It’s not the 1992 on that paper that makes me feel old.
It’s the fact that I was in college at a time when it was acceptable to turn in hand-written papers.
I don’t think it was a major paper, but still.
A few weeks ago, I found myself going through a file cabinet searching for a dramatic piece that I hadn’t seen in years . . . but had committed to performing that evening.
Yes, I have over-confidence in my Finding Abilities sometimes.
Anyway, as I searched through this file cabinet I found a bunch of old college papers.
I realized that if I was looking through them anyway, I might as well go ahead and trash ones that I immediately knew weren’t worth keeping.
But it’s hard. When they’re your words. And you’re kind of a wanna-be writer and all.
Some were interesting and gave me glimpses into my 20 year old soul. Some were obviously written at 4 a.m. on the day they were due.
I finally decided that I couldn’t possibly read them all but I also didn’t want to go through all of them and NOT pitch any into the trash.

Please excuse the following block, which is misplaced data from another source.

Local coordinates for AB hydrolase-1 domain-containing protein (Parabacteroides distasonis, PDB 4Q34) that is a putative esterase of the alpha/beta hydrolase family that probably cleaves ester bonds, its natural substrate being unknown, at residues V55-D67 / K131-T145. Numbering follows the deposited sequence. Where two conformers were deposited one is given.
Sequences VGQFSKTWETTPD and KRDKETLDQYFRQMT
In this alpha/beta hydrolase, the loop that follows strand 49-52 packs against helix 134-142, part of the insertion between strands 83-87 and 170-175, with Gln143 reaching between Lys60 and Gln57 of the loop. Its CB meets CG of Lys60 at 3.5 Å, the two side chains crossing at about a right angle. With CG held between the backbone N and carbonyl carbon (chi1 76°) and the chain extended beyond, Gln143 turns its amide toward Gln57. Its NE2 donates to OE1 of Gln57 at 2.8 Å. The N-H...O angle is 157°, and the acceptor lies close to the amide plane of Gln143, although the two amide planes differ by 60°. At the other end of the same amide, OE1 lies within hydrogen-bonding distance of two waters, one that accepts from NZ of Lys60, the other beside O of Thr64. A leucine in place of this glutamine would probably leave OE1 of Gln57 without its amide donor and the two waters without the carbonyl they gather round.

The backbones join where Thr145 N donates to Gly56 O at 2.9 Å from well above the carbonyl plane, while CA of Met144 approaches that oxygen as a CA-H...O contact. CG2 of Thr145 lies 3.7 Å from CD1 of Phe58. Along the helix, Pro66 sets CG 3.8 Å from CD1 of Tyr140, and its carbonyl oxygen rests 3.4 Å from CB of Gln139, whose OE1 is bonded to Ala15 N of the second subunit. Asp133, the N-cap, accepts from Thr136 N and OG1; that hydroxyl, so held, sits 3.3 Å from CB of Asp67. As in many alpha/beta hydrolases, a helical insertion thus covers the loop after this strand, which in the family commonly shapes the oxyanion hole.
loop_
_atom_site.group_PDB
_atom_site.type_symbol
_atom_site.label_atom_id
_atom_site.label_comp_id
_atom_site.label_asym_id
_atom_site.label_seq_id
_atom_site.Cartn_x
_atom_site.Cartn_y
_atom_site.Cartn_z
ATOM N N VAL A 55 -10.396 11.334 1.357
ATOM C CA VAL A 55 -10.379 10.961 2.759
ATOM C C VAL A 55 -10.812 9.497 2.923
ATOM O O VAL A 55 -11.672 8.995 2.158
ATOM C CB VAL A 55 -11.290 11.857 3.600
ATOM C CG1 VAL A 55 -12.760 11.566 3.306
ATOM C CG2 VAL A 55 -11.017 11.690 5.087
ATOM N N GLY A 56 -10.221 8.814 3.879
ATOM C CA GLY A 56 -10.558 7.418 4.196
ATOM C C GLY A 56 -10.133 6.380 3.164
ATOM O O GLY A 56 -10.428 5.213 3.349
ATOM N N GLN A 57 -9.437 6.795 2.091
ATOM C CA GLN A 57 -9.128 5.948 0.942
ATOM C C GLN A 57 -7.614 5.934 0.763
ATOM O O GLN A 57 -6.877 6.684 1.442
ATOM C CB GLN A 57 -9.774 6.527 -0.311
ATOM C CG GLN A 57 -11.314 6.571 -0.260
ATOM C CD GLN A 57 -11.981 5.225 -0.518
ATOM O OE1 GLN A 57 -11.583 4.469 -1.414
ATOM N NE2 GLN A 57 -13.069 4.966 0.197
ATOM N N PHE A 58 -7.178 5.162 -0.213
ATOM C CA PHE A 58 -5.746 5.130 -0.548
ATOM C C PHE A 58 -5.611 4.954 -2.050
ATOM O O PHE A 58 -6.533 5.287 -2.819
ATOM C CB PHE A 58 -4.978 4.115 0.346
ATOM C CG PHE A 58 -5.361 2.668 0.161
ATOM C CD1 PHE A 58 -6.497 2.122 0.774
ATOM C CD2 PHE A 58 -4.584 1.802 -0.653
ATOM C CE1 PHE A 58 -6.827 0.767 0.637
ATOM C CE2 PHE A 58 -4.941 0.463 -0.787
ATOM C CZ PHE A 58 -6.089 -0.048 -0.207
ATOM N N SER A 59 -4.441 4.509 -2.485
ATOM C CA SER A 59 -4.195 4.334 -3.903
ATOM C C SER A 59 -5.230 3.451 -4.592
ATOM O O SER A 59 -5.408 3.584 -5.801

So I got rid of any papers that were for a class I didn’t remember taking. Or that I remembered hating.
Still, it hurt a little.
Do you still have old papers you wrote in school?
I have nearly everything. Last year I bought an all in one printer scanner fax that does duplex scanning. I was so tired of lugging boxes of notebooks around, so I spent many evenings scanning all my stuff and then I shredded all the hard copies. One of my proudest moments! I’m always afraid of losing the files, though!
[email protected] says
I totally do! Mine are all typed. I started college in 1992. They are all in my impressive attic. If I ever move to a home without an attic I am going to be in so much trouble!
This is a hard one for me because I’m a student now, and I’m homeschooling a middle schooler, so I’m holding on to every little thing that may help him in the upcoming years.
I did at least develop a somewhat organized place for it all, but if my classes this year are any indication, I’m going to need a bigger storage area!